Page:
Belgium charges three with terrorism over recruitment

Belgian authorities charged three people with terrorist offenses over suspicions they helped recruit jihadists for ISIS. Belgian authorities on Wednesday charged two Kosovars and a Serb with terrorist offenses over suspicions they helped recruit jihadists for Syria and raised funds for the Islamic State (ISIS) group, Israel National News reports.

A counter-terrorism judge kept in custody three of the eight people who were detained during raids across Belgium on Tuesday but released the remainder after questioning, federal prosecutors said.

“They were charged with participation in the activities of a terrorist group,” the prosecutor’s office said in a statement.

It identified them as Egzona K., a 23-year-old Serb, Kastriot M., a 23-year-old Kosovar, and Mahid D., a 27-year-old Kosovar.

Following the raids on Tuesday, the prosecutor’s office said those arrested were “suspected to be involved with recruiting people to leave for Syria and with having financially supported IS.”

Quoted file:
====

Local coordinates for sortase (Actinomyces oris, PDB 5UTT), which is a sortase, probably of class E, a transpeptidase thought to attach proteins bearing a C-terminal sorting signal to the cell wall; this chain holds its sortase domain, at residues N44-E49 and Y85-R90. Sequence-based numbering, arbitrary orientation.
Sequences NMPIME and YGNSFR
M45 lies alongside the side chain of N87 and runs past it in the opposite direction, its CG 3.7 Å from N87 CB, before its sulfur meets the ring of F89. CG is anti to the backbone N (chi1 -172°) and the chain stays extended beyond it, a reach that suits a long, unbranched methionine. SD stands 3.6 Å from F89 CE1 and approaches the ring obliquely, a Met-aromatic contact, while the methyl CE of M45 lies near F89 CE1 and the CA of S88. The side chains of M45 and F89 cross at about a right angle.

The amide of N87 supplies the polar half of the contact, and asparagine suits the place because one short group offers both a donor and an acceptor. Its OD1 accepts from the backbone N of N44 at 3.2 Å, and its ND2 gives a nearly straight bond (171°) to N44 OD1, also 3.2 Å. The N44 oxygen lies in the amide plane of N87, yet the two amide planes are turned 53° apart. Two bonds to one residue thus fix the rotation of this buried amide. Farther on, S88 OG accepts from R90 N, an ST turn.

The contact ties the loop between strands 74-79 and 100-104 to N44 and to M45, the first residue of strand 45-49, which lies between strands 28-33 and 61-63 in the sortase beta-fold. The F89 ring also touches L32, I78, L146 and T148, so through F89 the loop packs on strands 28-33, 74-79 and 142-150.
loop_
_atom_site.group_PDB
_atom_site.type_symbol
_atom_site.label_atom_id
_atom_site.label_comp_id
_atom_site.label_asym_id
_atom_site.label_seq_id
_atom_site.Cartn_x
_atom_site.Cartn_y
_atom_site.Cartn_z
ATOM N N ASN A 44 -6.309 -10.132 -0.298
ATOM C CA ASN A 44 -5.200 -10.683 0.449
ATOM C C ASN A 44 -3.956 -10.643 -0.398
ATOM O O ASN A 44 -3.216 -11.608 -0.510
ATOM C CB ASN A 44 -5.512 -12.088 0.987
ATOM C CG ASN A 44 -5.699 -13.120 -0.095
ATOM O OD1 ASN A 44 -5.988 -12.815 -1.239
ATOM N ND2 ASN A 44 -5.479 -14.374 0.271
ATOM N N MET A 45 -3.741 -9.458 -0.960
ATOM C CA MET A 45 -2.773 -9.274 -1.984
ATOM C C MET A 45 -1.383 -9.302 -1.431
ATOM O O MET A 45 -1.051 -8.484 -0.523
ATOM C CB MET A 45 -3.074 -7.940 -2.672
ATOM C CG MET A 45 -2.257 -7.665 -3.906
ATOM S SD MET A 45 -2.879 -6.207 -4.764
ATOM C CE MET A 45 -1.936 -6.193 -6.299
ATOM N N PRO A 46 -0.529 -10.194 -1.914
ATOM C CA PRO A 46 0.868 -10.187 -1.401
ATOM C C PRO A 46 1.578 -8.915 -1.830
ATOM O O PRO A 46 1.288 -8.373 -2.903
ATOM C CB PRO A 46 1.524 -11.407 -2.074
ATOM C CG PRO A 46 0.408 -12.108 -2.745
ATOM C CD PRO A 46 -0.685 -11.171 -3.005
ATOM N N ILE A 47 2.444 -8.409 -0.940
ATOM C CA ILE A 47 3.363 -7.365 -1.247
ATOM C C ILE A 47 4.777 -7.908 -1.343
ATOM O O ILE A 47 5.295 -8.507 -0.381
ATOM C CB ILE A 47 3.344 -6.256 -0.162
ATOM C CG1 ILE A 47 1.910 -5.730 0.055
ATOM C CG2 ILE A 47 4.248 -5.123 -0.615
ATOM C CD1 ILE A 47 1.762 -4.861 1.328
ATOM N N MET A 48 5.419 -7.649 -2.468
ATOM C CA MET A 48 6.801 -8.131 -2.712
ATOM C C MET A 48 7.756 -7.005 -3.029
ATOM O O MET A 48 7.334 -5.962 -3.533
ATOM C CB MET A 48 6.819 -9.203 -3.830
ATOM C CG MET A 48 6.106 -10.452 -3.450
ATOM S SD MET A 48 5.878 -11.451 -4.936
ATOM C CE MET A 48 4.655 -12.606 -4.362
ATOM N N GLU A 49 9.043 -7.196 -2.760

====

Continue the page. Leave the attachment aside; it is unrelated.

Belgium is the EU country with the highest per capita number of fighters who have joined jihad in Syria and Iraq, a figure estimated at 465.

The country has been on high alert since suicide bombers struck Brussels airport and a metro station near the European Union headquarters on March 22, killing 32 people.

Those attacks were claimed by ISIS, which controls parts of Iraq and Syria and has claimed numerous terror strikes in Europe over the last year, including attacks in Paris which left 130 people dead.

In October, two police officers were stabbed in the Belgian capital, in what local authorities investigated as a terrorist attack.

The attack came two months after two policewomen were wounded in Charleroi by a machete-wielding man who shouted “Allahu Akbar”, an attack claimed by ISIS.

Radicalization is a phenomenon that has plagued not just Belgium but other countries in Europe as well, including Germany, France and Austria – to name a few.

The author: Michel DEURINCK

Michel Deurinck, born in Brussels in 1950, started his career in the Belgian civil service, dedicating over 30 years to public service. Upon retirement, he pursued his passion for journalism. Transitioning into this new field, he quickly gained recognition for his insightful reporting on politics and culture. Deurinck's balanced and thoughtful approach to journalism has made him a respected figure in Belgian media.

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